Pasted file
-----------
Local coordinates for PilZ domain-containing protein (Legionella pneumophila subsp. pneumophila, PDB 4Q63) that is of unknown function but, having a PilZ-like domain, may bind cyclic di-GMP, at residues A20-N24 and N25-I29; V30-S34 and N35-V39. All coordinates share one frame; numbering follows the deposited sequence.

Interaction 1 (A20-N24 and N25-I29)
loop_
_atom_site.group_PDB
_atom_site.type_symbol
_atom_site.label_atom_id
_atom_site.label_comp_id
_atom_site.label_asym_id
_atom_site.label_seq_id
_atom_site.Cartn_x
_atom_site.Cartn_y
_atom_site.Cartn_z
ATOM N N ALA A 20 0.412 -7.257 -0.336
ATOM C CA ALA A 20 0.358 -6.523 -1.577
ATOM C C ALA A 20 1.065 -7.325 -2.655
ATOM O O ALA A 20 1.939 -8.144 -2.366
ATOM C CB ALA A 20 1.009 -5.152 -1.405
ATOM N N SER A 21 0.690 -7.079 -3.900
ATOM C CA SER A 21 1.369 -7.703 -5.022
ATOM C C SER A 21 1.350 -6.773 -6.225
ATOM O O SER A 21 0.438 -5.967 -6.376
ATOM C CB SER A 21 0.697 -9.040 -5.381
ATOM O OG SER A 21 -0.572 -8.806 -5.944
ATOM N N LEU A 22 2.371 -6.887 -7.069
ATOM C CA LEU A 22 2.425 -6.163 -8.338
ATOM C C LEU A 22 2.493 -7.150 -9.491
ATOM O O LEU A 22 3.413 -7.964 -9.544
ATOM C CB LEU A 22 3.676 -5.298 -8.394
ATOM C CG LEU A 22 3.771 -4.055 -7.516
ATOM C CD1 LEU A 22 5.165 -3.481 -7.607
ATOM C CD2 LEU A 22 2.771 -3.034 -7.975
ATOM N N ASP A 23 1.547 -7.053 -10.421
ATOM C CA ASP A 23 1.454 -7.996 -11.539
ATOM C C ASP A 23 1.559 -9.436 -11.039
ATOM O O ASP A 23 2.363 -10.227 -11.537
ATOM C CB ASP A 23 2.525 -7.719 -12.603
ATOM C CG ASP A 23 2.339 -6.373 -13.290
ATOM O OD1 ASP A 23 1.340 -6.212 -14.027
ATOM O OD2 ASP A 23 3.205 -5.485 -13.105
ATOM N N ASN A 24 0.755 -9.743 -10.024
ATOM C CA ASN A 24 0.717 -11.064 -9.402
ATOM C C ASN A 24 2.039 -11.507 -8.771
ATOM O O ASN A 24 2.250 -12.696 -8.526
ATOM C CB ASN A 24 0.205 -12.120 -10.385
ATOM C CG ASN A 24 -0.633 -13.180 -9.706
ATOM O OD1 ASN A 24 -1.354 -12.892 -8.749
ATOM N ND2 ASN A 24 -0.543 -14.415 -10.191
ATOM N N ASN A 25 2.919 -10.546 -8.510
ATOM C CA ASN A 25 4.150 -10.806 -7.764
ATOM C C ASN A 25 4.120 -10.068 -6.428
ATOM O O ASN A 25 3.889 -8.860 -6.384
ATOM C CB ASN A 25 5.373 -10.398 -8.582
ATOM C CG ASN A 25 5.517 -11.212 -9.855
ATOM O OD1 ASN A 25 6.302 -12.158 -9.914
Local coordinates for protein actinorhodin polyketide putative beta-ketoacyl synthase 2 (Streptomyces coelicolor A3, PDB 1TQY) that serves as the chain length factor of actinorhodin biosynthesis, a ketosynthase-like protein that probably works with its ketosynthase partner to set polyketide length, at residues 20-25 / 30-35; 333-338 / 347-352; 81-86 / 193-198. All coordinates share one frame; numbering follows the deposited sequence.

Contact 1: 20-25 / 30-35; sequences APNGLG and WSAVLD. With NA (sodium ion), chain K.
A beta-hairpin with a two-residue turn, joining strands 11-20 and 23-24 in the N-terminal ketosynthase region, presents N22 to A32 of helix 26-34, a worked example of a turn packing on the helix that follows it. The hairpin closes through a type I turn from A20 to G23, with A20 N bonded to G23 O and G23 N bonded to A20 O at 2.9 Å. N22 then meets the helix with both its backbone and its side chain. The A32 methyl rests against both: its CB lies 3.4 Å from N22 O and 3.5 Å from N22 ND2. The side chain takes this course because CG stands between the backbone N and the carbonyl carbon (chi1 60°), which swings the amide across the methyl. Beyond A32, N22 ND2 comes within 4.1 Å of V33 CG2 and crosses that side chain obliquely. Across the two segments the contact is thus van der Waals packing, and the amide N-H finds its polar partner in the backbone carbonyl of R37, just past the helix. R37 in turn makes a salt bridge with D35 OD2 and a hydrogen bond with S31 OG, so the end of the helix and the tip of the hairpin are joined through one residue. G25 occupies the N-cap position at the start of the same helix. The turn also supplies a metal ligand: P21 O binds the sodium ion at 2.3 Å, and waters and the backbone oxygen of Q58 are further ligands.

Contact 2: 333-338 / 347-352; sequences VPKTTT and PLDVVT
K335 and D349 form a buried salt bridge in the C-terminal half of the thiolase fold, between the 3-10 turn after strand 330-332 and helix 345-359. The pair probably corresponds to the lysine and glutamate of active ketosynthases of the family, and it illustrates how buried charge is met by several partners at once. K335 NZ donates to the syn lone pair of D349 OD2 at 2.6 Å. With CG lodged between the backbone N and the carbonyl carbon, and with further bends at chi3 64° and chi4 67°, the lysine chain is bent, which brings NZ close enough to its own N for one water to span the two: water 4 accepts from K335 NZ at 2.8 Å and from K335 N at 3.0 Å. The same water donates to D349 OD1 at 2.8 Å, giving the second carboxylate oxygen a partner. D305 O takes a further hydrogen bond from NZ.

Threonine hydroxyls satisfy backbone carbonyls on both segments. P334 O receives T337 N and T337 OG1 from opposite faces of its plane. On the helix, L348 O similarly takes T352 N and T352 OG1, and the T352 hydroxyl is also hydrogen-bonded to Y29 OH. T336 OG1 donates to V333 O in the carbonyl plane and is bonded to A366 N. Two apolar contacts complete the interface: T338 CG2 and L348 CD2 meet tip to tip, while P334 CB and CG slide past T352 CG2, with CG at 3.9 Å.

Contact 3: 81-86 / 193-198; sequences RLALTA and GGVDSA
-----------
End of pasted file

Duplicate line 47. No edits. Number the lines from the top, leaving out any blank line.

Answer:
ATOM N ND2 ASN A 24 -0.543 -14.415 -10.191